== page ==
The State Council – China’s cabinet – has held a meeting to discuss the issue.

China’s official news agency Xinhua says that the council has decided to reform the dairy industry.

It says that the tainted milk powder incident “reflected chaotic industry conditions, as well as loopholes in the supervision and management of the industry”.

On Thursday, Hong Kong recalled dairy products made by the Yili group after tests found milk, ice-cream and yogurt contaminated with melamine.

China’s ability to police its food production industries has long been under question.

Health scares and fatalities in recent years have ranged from the contamination of seafood to toothpaste and, last year, to pet food exported to the US.


Are you in China? What is your reaction to the news that liquid milk has also been contaminated? Tell us your concerns

September 18, 2008

China arrests 12 in milk scandal

China arrests 12 in milk scandal

A child receiving treatment for developing kidney stones after consuming tainted milk formula sleeps in hospital in Wuhan, Hubei province, on Wednesday

Parents are queuing up for health checks on their babies

Police in China have arrested 12 more people in the scandal over contaminated milk powder, which has killed three babies and sickened thousands.

The new arrests bring the total number of people detained to 18, police in the north-eastern province of Hebei said.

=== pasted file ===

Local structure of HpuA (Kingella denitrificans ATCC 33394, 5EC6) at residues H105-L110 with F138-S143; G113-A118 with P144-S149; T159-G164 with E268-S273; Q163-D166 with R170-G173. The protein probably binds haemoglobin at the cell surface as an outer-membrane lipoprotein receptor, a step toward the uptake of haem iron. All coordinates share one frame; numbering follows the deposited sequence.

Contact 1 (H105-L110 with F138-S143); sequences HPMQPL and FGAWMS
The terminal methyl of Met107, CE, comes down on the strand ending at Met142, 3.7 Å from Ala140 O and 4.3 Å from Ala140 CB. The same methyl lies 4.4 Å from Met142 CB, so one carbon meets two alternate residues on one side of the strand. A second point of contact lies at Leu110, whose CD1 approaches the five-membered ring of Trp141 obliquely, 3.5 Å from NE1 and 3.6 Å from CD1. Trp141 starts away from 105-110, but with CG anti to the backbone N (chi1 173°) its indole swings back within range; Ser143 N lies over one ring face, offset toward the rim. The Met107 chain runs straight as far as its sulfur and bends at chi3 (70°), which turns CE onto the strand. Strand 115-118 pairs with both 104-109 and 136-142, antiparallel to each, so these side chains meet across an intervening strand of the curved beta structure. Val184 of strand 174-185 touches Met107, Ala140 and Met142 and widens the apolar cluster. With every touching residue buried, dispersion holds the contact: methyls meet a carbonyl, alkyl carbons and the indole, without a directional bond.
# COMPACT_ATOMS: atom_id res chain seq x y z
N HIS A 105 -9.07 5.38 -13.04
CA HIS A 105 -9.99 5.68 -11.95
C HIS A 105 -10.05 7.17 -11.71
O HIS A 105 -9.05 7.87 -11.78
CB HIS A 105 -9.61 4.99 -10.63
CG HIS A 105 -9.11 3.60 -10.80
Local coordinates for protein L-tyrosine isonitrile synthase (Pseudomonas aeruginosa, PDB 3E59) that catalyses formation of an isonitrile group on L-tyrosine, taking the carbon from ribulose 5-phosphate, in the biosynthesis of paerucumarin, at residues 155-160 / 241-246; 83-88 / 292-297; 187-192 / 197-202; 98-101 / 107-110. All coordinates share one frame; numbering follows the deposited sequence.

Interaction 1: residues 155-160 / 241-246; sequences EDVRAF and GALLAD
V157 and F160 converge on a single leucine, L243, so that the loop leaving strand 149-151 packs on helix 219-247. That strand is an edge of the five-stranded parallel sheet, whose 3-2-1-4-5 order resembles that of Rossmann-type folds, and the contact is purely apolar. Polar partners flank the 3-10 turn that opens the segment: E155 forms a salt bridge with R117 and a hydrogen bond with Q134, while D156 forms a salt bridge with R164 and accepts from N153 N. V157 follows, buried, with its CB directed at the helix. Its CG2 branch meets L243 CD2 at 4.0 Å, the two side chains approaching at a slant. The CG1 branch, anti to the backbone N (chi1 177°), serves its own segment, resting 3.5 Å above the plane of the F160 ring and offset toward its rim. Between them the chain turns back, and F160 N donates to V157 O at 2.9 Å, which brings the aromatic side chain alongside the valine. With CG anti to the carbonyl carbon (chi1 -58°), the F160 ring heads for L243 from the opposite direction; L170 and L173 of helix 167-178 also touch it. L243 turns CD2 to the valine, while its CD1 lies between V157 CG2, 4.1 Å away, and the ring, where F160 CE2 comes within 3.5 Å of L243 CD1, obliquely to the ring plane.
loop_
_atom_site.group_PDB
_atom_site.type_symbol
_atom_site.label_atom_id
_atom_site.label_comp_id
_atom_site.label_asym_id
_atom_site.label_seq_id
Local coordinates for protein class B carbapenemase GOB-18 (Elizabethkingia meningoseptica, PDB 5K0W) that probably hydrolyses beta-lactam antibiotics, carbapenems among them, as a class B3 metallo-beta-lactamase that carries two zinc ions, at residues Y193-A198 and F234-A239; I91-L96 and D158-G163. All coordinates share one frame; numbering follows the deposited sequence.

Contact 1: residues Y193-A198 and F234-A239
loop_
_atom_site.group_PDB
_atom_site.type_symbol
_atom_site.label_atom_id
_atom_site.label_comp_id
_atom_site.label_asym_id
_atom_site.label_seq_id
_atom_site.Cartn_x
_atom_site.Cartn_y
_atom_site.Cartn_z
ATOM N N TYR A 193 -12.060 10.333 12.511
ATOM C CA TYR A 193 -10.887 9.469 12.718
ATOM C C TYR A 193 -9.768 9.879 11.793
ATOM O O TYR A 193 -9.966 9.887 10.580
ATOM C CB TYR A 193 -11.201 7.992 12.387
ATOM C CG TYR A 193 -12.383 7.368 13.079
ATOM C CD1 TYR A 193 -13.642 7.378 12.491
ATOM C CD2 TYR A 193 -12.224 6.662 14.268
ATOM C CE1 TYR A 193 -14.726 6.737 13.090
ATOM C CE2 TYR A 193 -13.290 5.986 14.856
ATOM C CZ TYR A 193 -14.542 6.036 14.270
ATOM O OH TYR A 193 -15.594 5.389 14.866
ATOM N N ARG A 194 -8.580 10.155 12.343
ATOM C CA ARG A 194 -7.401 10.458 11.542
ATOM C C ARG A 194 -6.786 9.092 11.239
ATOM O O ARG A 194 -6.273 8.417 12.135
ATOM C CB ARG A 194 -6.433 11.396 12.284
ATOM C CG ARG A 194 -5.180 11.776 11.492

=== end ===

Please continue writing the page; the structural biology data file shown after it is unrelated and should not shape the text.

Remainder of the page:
Nationwide checks on milk powder are continuing, and police have confiscated more than 200kg (440lb) of melamine.

The additive is blamed for causing severe renal problems and kidney stones in babies across the country.

Of those arrested, six allegedly sold melamine, while the rest are accused of selling contaminated milk.

Suppliers to the dairy companies are believed to have added the banned chemical, normally used in plastics, to watered-down milk to make it appear higher in protein.

Widening crisis

Premier Wen Jiabao held a special cabinet meeting on Wednesday to address the baby milk crisis.

The State Council, or cabinet, admitted that regulations had failed to improve food standards.

“The Sanlu infant milk powder incident reflects chaos in the dairy products market and loopholes in supervision and administration which has not been vigorous,” it said.

Chinese parents who can afford it have been buying imported milk powder, with some in southern China crossing into Hong Kong to stock up on foreign brands.

Anger spreads